Homework

imageI haven’t blogged much lately because I find the current politics too boring to pay attention to, and I’ve been busy working on yard and house. Weeds have been winning the yard battle the last few years, so I’ve put some very intensive work into it, with much more to come. But today I want to talk about my kitchen. I’ll have a full post with before and after pics when we’re all done (with the project we started last summer). This one is about making the back splashes behind the sink and stove.

The picture above is of roofing slate, laid out in my yard. It used to be on Adrian, Muchigan’s historic Croswell Opera House, and we received it when my wife worked there and they were going to throw it away. We got a stack about 2 feet high that was going to be thrown out because it just getting in the way in the set construction room. We had no idea what we would do with it: we just thought that it was too cool to pass up, especially since the Opera House and our home are contemporaries, the one having been built in 1866, the other in 1870.

When we began work on our kitchen last year–not a full renovation or even remodeling, just new paint and flooring–we realized the slate would look great in it.* So now I’m cutting it into workable pieces, as seen here.image

It looks like a lot if slate (and what you see there is about half of what we have), but there’s much less usable stuff tan meets the eye. First you have the nail holes. They don’t look so big, but, like a bullet hole, the exit side is a much larger area of damage, as seen here. Add in lots of chipped edges, and your usable area shrinks dramatically. image
I am not cutting standard size pieces, but just cutting out whatever pieces of varying dimensions I can get out of each slab. This is a slow process requiring several orders of magnitude more cuts than usual when tiling, but despite the sore back and legs from hunching over the tile saw, I enjoy the process of figuring out how to maximize my gains from each piece.

Once cut, Johanna is roughly working out a pattern with these ramndomly-sized pieces, as seen below, and to finish I’ll cut some of them to the dimensions needed to make it all fit. image

This was how I spent my time yesterday evening, and I expect it will take me all day today to finish. It’s going to look great, though, and the pleasure I get out of looking at the end result of projects like this and saying (sorry, Mr. Obama), “I built that,” is worth every ache and pain.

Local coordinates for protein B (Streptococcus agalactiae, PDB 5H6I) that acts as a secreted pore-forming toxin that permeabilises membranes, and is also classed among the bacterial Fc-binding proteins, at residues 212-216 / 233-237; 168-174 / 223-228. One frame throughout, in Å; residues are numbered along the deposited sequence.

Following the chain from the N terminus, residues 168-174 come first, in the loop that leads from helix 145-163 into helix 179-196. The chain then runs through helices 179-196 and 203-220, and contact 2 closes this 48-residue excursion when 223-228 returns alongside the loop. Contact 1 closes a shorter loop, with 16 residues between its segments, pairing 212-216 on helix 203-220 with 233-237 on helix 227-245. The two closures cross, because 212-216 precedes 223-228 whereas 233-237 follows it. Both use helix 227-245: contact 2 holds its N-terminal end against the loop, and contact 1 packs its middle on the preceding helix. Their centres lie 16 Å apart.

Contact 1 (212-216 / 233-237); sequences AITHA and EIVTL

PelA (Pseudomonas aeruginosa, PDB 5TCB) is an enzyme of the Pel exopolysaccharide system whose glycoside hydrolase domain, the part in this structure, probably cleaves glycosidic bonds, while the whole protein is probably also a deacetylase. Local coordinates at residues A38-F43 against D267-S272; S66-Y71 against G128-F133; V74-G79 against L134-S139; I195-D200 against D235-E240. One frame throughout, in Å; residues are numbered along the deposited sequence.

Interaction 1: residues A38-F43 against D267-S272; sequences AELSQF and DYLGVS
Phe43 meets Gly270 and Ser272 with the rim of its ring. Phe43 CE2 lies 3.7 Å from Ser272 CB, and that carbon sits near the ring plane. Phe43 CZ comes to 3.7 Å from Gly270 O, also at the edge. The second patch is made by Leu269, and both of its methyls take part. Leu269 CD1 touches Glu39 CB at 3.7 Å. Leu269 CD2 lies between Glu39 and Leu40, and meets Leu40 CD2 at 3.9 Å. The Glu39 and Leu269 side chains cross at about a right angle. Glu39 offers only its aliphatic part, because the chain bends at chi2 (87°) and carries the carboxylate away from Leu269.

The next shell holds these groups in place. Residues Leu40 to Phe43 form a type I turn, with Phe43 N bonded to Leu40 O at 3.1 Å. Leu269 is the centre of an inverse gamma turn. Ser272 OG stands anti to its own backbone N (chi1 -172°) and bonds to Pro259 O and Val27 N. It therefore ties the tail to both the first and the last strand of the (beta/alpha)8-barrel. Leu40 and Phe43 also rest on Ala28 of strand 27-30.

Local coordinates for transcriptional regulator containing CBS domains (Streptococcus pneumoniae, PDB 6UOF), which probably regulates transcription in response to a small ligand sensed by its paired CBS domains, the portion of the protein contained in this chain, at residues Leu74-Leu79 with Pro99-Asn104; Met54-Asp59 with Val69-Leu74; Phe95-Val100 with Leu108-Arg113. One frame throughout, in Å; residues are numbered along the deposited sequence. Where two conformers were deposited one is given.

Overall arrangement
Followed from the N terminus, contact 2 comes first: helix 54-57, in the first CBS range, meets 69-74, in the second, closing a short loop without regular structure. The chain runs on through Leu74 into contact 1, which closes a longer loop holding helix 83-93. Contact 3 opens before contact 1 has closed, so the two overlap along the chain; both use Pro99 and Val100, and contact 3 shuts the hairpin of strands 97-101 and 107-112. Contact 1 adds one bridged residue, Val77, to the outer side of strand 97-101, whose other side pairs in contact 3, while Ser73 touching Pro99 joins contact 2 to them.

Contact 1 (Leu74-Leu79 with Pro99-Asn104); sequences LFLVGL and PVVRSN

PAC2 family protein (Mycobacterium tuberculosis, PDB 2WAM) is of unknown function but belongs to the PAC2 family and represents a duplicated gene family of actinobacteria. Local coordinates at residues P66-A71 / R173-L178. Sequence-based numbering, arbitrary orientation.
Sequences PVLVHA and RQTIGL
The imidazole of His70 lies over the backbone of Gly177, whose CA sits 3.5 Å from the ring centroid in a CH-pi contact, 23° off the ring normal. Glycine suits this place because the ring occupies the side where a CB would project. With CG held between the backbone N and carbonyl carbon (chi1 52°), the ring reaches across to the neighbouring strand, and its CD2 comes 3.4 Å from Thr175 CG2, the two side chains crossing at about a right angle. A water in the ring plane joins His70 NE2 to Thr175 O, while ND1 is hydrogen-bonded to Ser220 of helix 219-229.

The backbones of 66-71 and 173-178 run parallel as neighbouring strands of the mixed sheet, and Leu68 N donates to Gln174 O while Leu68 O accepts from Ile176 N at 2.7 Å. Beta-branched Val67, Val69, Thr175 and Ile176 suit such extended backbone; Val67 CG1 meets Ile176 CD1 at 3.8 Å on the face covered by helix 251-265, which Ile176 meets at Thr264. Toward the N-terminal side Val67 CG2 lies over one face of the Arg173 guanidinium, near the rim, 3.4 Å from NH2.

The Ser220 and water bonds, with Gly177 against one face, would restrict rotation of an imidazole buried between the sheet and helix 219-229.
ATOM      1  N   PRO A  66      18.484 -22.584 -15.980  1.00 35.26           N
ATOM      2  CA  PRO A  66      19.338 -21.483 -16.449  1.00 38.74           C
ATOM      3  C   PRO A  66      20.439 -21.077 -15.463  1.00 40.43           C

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*Some sanding and plaster repair was necessary. Behind the stove, the plaster wall has a place where wood lath buts up against the brick of the old fireplace. At this discontinuity the plaster had broken up badly. Behind the sink there are problem areas of lumpy plaster, not all of which I can sand smooth without pulling the countertop off, which I don’t want to do. I hope we can make the slate work there.

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About James Hanley

James Hanley is Associate Professor of Political Science at Adrian College and a Fellow of the Institute for Social Policy and Understanding. The views expressed here do not reflect the views of either organization.
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5 Responses to Homework

  1. James Hanley says:

    I almost specified that “American” politics was boring, but things testing stuff was happening internationally. Thanks for the link. It’s a curious matter. One can only wonder what will be the arc of the young generation coming two or three generations from now. Nothing may be as we would predict.

  2. James Hanley says:

    Yes. Surprisingly handsome, eh?

  3. Michael Drew says:

    Indeed. I like the blue. My mental picture of you was a guy with buzzed hair wearing shorts in a canoe – a Gravatar from ~2 years ago that I never actually knew for sure was a picture of you. If it was, the hair situation has changed.

    Hope you had/are having a great time in Chi-town. I should have gone but I didn’t.

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